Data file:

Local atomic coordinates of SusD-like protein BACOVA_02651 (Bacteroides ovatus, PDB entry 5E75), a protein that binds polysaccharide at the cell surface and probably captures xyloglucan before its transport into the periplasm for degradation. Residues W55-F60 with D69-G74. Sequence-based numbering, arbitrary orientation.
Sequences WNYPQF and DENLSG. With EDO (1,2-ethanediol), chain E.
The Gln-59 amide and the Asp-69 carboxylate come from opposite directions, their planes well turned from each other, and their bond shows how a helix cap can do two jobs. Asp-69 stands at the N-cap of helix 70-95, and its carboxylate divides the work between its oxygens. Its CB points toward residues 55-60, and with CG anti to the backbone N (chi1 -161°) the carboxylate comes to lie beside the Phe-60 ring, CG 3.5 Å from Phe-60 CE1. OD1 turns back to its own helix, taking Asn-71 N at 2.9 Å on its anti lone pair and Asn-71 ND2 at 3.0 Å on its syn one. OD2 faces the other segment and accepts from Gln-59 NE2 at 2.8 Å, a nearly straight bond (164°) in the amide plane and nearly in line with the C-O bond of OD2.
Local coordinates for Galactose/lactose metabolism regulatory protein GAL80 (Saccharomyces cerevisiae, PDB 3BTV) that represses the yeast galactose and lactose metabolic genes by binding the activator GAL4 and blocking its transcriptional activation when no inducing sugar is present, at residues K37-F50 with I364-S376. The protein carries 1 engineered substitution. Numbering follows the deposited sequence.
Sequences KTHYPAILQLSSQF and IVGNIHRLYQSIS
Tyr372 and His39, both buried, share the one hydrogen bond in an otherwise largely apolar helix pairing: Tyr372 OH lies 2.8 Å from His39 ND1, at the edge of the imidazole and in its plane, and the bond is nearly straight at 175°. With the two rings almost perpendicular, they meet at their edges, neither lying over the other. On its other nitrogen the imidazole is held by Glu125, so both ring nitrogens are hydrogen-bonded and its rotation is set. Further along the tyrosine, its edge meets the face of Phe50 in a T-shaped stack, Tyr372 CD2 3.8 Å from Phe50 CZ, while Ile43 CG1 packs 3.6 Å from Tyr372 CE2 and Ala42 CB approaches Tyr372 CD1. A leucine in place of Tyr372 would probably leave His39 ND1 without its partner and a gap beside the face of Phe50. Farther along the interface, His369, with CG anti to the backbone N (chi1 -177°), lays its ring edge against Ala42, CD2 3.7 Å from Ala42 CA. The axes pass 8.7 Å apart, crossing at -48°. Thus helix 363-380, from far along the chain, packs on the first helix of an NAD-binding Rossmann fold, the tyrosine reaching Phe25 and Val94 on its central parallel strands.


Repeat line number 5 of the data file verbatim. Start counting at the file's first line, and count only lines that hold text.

Sequences KTHYPAILQLSSQF and IVGNIHRLYQSIS